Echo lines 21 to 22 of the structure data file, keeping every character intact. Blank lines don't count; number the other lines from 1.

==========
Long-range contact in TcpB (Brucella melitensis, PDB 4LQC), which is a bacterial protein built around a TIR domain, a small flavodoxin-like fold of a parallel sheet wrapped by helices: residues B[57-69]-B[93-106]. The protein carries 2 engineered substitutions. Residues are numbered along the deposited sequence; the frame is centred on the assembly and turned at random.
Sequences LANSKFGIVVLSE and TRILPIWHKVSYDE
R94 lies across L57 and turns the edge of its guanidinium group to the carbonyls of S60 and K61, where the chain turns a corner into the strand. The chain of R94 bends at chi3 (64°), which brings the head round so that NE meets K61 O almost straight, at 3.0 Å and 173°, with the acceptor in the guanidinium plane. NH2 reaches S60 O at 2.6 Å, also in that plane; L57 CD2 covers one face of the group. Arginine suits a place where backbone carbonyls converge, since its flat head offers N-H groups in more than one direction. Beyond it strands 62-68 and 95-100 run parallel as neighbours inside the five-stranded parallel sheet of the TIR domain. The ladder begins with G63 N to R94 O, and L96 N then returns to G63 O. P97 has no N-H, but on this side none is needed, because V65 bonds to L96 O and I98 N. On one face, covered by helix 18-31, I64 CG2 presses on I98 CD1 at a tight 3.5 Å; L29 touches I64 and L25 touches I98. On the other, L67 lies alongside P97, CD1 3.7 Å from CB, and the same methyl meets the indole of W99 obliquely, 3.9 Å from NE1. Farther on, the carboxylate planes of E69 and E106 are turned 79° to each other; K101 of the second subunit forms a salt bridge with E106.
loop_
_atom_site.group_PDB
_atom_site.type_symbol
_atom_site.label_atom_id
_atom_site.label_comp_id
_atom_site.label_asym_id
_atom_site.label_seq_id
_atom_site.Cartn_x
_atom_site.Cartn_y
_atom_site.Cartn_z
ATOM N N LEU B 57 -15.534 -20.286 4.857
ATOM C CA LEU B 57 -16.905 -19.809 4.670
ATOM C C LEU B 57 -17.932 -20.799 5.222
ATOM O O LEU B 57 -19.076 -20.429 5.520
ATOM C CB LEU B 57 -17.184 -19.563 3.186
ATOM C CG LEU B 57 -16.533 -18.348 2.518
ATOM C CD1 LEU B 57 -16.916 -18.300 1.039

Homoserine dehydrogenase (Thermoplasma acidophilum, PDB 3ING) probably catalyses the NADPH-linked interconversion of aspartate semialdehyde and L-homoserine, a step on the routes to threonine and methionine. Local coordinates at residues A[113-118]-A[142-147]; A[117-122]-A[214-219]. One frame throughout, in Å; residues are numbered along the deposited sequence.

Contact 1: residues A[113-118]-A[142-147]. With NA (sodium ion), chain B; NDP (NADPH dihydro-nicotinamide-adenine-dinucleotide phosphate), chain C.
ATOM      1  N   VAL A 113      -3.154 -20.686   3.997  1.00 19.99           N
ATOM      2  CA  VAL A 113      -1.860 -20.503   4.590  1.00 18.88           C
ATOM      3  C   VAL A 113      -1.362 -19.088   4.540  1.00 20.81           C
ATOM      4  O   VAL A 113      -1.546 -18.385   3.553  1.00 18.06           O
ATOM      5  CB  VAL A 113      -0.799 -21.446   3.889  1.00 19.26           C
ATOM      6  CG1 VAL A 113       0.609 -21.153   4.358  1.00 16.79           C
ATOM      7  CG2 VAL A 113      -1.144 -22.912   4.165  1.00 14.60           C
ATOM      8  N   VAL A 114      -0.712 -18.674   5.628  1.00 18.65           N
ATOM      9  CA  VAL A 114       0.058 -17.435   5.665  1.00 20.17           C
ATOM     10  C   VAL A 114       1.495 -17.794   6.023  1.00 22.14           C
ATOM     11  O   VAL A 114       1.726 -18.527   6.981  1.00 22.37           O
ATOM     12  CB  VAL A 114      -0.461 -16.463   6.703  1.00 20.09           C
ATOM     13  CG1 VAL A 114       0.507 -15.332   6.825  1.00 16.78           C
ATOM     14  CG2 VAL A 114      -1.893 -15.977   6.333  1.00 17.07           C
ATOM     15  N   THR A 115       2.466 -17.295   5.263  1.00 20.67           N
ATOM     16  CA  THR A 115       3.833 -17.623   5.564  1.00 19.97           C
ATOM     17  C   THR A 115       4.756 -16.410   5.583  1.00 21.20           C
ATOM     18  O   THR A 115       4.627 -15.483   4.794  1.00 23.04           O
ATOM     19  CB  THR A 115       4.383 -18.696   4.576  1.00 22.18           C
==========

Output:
Homoserine dehydrogenase (Thermoplasma acidophilum, PDB 3ING) probably catalyses the NADPH-linked interconversion of aspartate semialdehyde and L-homoserine, a step on the routes to threonine and methionine. Local coordinates at residues A[113-118]-A[142-147]; A[117-122]-A[214-219]. One frame throughout, in Å; residues are numbered along the deposited sequence.

Contact 1: residues A[113-118]-A[142-147]. With NA (sodium ion), chain B; NDP (NADPH dihydro-nicotinamide-adenine-dinucleotide phosphate), chain C.